Other Sources of Support

Most people will see a neurologist, either hospital-based or in private practice, to confirm their diagnosis. Normally, they would order an MRI scan (magnetic resonance imaging) to confirm their diagnosis. An appointment can be made through your general practitioner (GP).
If you’ve only seen one doctor, it’s certainly reasonable to get a second opinion if you’re not happy about the diagnosis. Your original doctor should not be insulted or hurt because you want to confirm your diagnosis.

Your General Practitioner
Your general practitioner (GP) is your main health care provider, so do your best to locate a GP with an interest in MS. It’s important to communicate your worries and symptoms as clearly as possible so you can get appropriate assistance. Your GP will be able to refer you to a neurologist or other specialist (e.g. physiotherapist) if there are questions and concerns.
Consult your GP if you are worried about any aspect of your health at any time. You may find that she/he cannot answer some of the questions you may have about your future. MS is a highly unpredictable condition and no two people are the same. There will be times when the only honest answer your doctor can give you is “I don’t know”.

Other sources of support
The following information and referrals are available from your local GP. These are invaluable sources of help, supplies, and governmental funding should you require their services. Not only are they very important; they’re usually completely free.

Community Occupational Therapist
A Community OT knows how to minimise the difficulties a person with MS may encounter, and how to access funding from regional agencies for aids such as handrails or tools for ease of living and safety around the home. They are able to submit applications to do with mobility and make referrals for vehicle modifications and to Disability Support Link (DSL) who assess and fund personal care and housekeeping hours.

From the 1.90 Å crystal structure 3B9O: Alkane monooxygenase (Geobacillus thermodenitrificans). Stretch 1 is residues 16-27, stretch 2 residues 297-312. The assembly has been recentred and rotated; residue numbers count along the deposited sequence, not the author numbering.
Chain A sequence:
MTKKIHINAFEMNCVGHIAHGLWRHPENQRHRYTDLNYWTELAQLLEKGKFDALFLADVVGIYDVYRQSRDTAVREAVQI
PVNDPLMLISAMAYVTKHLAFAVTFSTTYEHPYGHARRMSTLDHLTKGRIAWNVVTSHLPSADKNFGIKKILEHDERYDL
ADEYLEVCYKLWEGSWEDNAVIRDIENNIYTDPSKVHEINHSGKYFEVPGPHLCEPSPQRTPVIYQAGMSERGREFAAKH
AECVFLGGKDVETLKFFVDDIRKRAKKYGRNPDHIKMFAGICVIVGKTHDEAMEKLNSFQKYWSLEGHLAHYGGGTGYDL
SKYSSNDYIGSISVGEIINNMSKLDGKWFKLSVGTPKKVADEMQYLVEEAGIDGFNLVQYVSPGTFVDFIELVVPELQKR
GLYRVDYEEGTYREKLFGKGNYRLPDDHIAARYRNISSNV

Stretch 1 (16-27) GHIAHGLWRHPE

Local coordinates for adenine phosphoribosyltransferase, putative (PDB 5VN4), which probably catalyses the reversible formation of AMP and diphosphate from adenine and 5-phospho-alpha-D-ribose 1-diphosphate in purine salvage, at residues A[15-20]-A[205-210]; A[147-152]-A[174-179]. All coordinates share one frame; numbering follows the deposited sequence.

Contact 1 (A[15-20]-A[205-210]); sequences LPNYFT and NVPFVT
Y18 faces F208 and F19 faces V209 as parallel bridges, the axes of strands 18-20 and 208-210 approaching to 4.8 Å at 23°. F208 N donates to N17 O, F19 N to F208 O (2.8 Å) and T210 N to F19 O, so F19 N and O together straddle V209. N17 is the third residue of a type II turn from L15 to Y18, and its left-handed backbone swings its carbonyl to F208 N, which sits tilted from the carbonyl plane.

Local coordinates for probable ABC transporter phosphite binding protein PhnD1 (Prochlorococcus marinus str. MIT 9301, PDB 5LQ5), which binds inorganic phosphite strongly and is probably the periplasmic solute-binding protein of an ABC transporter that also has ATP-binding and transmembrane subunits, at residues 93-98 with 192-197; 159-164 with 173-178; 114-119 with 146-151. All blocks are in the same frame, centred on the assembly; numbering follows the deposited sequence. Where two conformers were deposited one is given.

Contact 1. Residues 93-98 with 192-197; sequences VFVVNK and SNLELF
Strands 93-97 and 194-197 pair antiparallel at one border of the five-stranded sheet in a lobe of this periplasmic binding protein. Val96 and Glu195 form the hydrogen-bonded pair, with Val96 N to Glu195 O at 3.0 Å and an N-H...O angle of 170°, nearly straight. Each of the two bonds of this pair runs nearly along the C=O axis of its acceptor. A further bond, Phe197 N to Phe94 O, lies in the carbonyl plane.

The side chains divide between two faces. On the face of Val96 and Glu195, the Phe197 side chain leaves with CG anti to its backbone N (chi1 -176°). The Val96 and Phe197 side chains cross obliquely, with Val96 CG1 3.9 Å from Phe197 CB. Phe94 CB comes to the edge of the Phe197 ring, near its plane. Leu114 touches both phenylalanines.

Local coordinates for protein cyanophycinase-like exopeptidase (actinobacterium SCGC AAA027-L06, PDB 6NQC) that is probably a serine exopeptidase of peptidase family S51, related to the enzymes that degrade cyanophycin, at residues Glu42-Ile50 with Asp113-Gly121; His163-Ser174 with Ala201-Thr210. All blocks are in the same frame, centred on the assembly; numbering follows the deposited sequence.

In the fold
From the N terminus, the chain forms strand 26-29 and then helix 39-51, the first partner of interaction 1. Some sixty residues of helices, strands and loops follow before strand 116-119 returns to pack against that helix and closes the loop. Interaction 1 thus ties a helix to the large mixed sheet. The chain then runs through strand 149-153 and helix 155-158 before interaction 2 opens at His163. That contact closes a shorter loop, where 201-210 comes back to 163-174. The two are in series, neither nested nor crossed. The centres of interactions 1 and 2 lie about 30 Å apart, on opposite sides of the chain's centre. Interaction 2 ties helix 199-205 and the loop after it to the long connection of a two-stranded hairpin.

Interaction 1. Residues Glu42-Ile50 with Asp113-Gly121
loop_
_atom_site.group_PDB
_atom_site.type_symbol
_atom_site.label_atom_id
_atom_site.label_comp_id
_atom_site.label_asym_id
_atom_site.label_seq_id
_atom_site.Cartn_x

Community Driving Assessor
This person will discuss and approve vehicle adaptations should you require any. If necessary they can arrange for trials of different hand or foot controls and can assist in overcoming a host of vehicle-related difficulties.

Community Physiotherapist
Available to provide home visits to help with issues relating to changes in the body. They can advise on exercises and ways of reducing the strain on weakening muscles.
Referrals to Speech Therapists, Urology Clinics and any other support services can also be accessed through your GP.

Needs Assessment
A needs assessor is the person to see if you have complex physical needs and require personal care of home help. Needs assessors can be contacted through a health professional, an MS Field Worker or by self-referral. The MS Society, however, recommends you contact your MS Society Field Worker first.

Some areas have a rehabilitation centre. Contact your MS Society Field Worker and she will help you find what rehabilitation services are available.

Neuro-physiotherapists can help with mobility, balance and movement problems by working with you to attain your maximum physical capabilities.

What Everybody Keeps Asking about disability information is a New Zealand web site and multimedia resource centre where people can access information for people with disabilities, their families, whanau and caregivers, health professionals and disability information providers. They cover everything from support services to equipment hire and can also be contacted via email at: or phone 0800 17 1981..

A Guide for Carers